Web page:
"There is also the significant risk of continued flash flooding in the Greater Sydney, Upper Hunter, Illawarra and South Coast areas from today and into the weekend," Bureau of Meteorology senior hydrologist Ailsa Schofield said. "So I'm really urging residents to stay up to date with the local weather and warning information and stay safe."
The SES has responded to almost 700 requests for assistance and conducted 25 rescues, the majority for people caught out by flash flooding.
The rain is expected to ease on Friday but the flood risk will remain throughout the week.
- With AAP.
The road to Dapto, a suburb of Wollongong in the Illawarra region of New South Wales, is closed due to flooding. Australia #flood #flooding #floods #HeavyRains #tormenta #rainfall #alluvione #lluvias #lluvia #chuvas #aluvión #banjir #enchete #inundaciones #weather pic.twitter.com/McDrXDlRiE— NEWS/INCIDENTS (@Brave_spirit81) April 7, 2022
Dams across NSW have reached 100 per cent capacity, as dams and reservoirs in #Prospect, #Wingecarribee, #FitzroyFalls and the #BlueMountains edge closer to full capacity.— 9News Sydney (@9NewsSyd) April 7, 2022
It comes amid evacuation orders and flood warnings for parts of NSW. #9News
MORE: https://t.co/4cIvgTkwdX pic.twitter.com/LA9QqtvQrN
Unpacking the humiliation of Sienna Miller.
In a twist that everyone saw coming, it turns out that Kourtney Kardashian and Travis Barker did not get married after the Grammys. But that doesn’t mean that some parts of their wild Vegas wedding story aren't true.
And just when you thought Serena Williams couldn’t get any more impressive, she’s penned a beautiful personal essay for ELLE Magazine titled, 'How Serena Williams Saved Her Own Life'. Her words will help women everywhere.
Plus, in the early 2000s, there was no 'It Girl' who could hold a candle to the publicity around Sienna Miller. Then, a high-profile cheating scandal with her movie star fiancé Jude Law took over her career, and her name was mercilessly dragged through the tabloids. Now, thanks to a new Netflix role that taps into that pain, her story needs to be told from a new angle.
Listen to The Spill now!
The pop culture stories you missed.
After a long period of more serious stories out of Hollywood, you don't know how much I enjoyed the news of Kourtney Kardashian and Travis Barker having a classic Las Vegas chapel wedding after this week's Grammy Awards.
I don't even care about them, per se, but it felt like a return to the lighter celeb stories of old and I was here. for. it.
My colleague Adrienne has put together a very fun, very nostalgic explainer about the return of whirlwind celebrity romance and it's well worth a read.
I can't believe I'd forgotten about Dennis Rodman and actress Carmen Electra's nine-day marriage!
Reminisce for yourself here: Las Vegas weddings, tattoos and blood drinking: The return of the whirlwind celebrity romance.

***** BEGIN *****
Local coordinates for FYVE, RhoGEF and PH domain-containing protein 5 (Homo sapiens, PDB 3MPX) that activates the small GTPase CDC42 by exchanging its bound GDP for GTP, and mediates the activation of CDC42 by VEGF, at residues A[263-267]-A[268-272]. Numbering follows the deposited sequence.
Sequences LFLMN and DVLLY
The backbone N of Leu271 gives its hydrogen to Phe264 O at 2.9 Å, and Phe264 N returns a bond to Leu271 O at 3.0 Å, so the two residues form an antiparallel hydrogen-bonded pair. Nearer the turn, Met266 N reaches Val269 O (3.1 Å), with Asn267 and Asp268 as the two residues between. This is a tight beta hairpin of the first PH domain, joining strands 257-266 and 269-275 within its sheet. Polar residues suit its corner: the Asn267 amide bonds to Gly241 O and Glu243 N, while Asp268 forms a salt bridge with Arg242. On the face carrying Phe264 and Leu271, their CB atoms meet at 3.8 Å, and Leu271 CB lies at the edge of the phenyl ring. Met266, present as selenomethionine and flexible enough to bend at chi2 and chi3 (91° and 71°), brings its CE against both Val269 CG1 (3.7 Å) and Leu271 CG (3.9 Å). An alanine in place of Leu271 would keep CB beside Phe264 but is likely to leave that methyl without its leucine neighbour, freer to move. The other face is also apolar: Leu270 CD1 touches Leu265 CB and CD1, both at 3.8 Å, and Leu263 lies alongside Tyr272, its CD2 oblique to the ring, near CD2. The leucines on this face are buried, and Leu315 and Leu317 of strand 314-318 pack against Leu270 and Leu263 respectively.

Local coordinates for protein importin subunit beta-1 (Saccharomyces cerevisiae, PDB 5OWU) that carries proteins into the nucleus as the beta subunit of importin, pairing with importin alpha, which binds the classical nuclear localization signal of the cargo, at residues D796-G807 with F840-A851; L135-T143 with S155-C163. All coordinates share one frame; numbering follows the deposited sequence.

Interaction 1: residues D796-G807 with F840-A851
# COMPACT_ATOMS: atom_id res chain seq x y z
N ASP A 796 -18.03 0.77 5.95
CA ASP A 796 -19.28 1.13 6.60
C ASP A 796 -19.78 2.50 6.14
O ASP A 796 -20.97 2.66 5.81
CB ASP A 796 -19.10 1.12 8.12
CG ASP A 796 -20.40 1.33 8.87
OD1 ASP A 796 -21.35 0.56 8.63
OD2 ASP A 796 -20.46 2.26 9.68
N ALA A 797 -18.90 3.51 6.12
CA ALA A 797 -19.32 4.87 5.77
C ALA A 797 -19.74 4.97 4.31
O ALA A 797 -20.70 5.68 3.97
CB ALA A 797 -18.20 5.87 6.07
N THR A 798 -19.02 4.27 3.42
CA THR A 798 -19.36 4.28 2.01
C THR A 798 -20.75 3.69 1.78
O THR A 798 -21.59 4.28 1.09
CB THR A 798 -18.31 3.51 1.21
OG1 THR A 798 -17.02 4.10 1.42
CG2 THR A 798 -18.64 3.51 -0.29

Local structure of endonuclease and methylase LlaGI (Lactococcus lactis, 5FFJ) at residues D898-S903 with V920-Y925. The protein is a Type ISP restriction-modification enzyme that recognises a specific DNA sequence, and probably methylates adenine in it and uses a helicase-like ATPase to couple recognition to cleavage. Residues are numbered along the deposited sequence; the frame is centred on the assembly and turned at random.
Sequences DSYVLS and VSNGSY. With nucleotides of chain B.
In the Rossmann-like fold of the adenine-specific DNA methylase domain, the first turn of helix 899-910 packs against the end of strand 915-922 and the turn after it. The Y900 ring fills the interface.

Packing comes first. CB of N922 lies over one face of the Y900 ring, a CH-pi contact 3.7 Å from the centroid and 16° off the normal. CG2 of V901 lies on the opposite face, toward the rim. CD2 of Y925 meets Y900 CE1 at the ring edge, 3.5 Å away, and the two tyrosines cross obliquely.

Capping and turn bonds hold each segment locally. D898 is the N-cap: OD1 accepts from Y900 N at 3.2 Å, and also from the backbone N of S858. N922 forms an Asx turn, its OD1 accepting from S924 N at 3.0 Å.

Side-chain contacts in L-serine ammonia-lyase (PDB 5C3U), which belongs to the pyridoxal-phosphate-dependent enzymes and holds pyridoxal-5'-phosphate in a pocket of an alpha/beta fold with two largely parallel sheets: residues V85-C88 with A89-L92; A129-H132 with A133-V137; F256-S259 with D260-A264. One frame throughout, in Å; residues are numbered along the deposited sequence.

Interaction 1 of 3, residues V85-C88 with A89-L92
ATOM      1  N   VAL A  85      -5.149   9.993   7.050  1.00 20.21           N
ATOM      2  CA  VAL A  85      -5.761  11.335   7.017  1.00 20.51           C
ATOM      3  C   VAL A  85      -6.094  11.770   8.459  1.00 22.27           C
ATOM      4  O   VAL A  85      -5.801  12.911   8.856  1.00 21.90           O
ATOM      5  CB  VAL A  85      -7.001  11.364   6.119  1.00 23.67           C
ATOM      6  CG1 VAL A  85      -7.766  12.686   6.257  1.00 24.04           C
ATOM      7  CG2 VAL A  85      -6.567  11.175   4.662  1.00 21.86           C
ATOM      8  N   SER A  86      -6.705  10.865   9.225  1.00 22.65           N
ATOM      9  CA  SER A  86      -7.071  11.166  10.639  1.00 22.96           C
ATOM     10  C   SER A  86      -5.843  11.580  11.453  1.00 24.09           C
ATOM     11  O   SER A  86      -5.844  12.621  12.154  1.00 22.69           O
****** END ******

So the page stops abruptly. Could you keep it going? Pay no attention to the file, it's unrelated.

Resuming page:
Scott Morrison heckled at NSW pub, and all the news you need to know this morning.
We've continued to hear tragedies coming out of Ukraine this week. But amongst reports of war crimes and talk of sanctions, it's easy to lose focus of the individual, human cost of the invasion.
My colleague and News Editor Gemma Bath has shared three stories that illustrate the true horror of what's happening in the country right now and the names we can not forget.
As the war continues, here are the top five news stories you need to know this morning, including the rising civilian death toll.
1. PM heckled at a NSW pub, as Michael Towke shares damning text message.
With an election to be called within days, Scott Morrison's luck on the campaign trail continues to be down.
During a pre-election visit to a tavern in the NSW Hunter region on Wednesday night, Scott Morrison was accosted by a pensioner in front of a huge pack of media.
"This is what you said when you got elected last time, 'we're going to help all those people that worked all their lives, paid their taxes...and those that have a go, will get a go. Well, I've had a go, mate, I've worked all my life and paid my taxes,'" he told the PM.
Another video from the pub shows a woman appearing to line up to take a selfie with Morrison before she tells him, “Congratulations on being the worst prime minister we’ve ever had.”
Meanwhile, Michael Towke, who Prime Minister Scott Morrison has denied racially profiling during a preselection battle in 2007, has given his first major interview since the story resurfaced.
Speaking on The Project last night, Towke said Morrison was at the heart of a smear campaign against him, and members of the Liberal Party pressured him to withdraw from the pre-selection, threatening to "ruin him" and his employability if he didn't.
"At the time (Morrison) was desperate and it suited him to play the race card," he said.
"I don't like saying he is a racist, I don't know him well enough. But he has certainly used racism, Islamophobia, bigotry, with refugees ... with migration policies, and he's been dumped on by his own side."
Towke shared a current cabinet minister recently sent him a text message of support.
"I've got text messages from a cabinet minister telling me 'I believe you and do what you need to do, just be careful'," he said.